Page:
Detail View

Acrobat
Date: 2009
Dimensions: image: 30 x 30 1/8 in. (76.2 x 76.5 cm) frame: 37 5/8 x 36 1/2 x 1 1/8 in. (95.6 x 92.7 x 2.9 cm)
Medium: screenprint
Credit Line: Gift of Thomas Lollar
Label Text: Our typical first step toward making sense of a work of art—identifying an object or scene—can be unproductive when viewing abstract art. So how does one enter into a dialog with a work that is a tangle of calligraphic lines and faded erasures suspended in emptiness? A more intuitive approach akin to reading poetry or listening to music may lead to a more satisfying experience of work such as Jill Moser’s Acrobat and other abstract prints commissioned by the Lincoln Center List Print Program. Like some poetry, Moser’s work is both complex and spare, manipulating the space between language and image to directly communicate a feeling or perception. Playfully ambiguous titles offer a starting point not only for the viewer, but sometimes also for the artist. Gently holding these words in mind, like a meditation, Moser lets concepts emerge and flow from an almost subconscious place through her arm to trace their own form on the paper. She feels that “the image is active in the process of describing itself.” The title Acrobat elicits associations with agile, twisting movement, which also describes the indigo loops. Simile provides further passage into the work: The arcs are like the acrobat’s movements, too rapid for the eye to follow. The lines’ hazy afterimages are as repetitive as the paths of many bees revisiting a flower. The lines are like jazz improvisations, weaving a complex sound that can never be precisely repeated. Spending more time with a work rewards a viewer with richer associations. The visual lyricism of Moser’s work draws a patient viewer beyond simile to metaphorical interpretations of intangibles such as relationships, moods, personalities, or silent, fragmentary narratives. Often Moser couples “figures” or works, prompting contemplation on the dynamic interplay of forms, and by extension, on our own human relationships and interactions. However, the isolated form in Acrobat encourages a more introspective meditation. Is this line exuberant, frustrated, capricious, tireless? In what ways can we identify with this line, which bursts forth with such energy, and is repeatedly drawn back toward an inscrutable core? Does it suggest rejuvenation or restriction? The work of this emerging New York artist is readily identifiable by her signature gestures on an undefined ground. Yet, the subtle variations in each piece will bring to mind, for the unhurried viewer, a unique succession of similes, metaphors, and meanings.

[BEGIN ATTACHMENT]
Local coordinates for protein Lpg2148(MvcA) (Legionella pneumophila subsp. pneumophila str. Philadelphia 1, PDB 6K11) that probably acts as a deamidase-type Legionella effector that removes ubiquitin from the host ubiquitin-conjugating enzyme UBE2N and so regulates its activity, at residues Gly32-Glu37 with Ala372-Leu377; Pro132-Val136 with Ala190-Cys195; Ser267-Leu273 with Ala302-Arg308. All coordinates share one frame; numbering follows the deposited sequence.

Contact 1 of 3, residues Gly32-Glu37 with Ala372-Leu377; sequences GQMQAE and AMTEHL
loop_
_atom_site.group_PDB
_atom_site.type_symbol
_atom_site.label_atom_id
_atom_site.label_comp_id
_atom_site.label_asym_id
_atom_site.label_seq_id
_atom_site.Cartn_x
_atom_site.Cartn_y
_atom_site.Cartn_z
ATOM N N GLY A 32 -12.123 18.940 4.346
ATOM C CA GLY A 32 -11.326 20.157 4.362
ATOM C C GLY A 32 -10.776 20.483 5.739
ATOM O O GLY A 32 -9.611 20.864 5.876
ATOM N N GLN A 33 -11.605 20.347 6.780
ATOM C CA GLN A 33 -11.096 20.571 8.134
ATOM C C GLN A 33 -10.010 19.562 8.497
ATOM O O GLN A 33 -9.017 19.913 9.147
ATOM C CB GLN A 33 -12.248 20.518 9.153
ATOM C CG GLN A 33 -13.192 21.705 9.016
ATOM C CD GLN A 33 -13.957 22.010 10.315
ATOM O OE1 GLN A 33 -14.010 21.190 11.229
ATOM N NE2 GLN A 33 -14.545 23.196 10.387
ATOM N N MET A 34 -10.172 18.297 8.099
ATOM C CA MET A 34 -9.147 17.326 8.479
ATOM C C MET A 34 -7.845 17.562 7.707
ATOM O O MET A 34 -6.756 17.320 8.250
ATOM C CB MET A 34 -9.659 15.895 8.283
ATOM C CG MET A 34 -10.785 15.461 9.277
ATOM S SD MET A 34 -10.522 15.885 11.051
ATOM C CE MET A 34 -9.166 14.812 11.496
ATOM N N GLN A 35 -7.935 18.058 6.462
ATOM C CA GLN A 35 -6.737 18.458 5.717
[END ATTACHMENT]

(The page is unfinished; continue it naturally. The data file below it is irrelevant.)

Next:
Object Number: 2009.108
Currently not on view